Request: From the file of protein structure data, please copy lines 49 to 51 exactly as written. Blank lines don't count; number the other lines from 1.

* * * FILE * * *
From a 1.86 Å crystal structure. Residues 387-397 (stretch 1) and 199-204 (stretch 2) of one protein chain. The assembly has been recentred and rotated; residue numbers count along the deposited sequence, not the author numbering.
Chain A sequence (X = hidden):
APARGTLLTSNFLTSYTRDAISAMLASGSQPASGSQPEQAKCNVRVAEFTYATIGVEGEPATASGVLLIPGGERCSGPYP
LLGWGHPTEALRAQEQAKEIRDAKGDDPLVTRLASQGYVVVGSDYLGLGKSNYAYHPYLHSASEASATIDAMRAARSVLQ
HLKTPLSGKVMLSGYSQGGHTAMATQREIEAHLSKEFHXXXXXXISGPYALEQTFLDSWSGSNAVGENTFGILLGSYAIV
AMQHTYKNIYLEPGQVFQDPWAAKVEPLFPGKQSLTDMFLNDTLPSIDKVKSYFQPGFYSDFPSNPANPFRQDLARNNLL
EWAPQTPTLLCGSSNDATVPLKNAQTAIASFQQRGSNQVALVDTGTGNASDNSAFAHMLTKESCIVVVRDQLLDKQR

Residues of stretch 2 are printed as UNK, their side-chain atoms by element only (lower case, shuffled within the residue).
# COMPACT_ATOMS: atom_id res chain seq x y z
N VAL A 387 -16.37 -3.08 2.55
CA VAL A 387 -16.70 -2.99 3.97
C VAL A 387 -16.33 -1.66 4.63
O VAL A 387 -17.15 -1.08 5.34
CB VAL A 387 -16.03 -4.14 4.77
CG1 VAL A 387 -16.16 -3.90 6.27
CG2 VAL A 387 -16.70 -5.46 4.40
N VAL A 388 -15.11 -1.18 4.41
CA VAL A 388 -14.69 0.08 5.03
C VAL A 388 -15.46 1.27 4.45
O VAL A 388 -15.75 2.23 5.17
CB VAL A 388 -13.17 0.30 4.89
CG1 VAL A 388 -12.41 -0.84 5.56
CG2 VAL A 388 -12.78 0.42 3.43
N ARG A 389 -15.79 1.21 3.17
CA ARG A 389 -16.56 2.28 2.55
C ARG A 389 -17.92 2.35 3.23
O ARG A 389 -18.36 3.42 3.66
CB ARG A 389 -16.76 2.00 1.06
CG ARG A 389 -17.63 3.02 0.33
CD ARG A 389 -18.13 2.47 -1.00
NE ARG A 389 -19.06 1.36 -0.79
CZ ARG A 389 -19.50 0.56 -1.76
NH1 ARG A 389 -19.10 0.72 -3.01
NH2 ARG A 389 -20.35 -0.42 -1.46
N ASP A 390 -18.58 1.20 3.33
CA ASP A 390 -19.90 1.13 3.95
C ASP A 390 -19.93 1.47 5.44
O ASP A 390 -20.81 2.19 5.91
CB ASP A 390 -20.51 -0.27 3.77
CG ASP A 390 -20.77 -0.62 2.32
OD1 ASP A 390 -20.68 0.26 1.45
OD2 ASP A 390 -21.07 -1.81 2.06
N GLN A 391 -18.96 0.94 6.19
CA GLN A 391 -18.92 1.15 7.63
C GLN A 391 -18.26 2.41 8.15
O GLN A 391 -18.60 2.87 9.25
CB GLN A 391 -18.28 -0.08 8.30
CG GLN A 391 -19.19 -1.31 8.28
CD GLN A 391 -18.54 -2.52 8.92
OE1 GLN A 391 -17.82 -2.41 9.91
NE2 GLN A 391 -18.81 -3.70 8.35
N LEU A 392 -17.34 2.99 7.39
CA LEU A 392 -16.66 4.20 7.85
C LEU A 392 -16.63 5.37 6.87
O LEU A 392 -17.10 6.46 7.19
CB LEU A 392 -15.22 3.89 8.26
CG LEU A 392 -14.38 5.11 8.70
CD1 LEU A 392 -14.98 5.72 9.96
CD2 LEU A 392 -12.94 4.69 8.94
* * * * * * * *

CD GLN A 391 -18.54 -2.52 8.92
OE1 GLN A 391 -17.82 -2.41 9.91
NE2 GLN A 391 -18.81 -3.70 8.35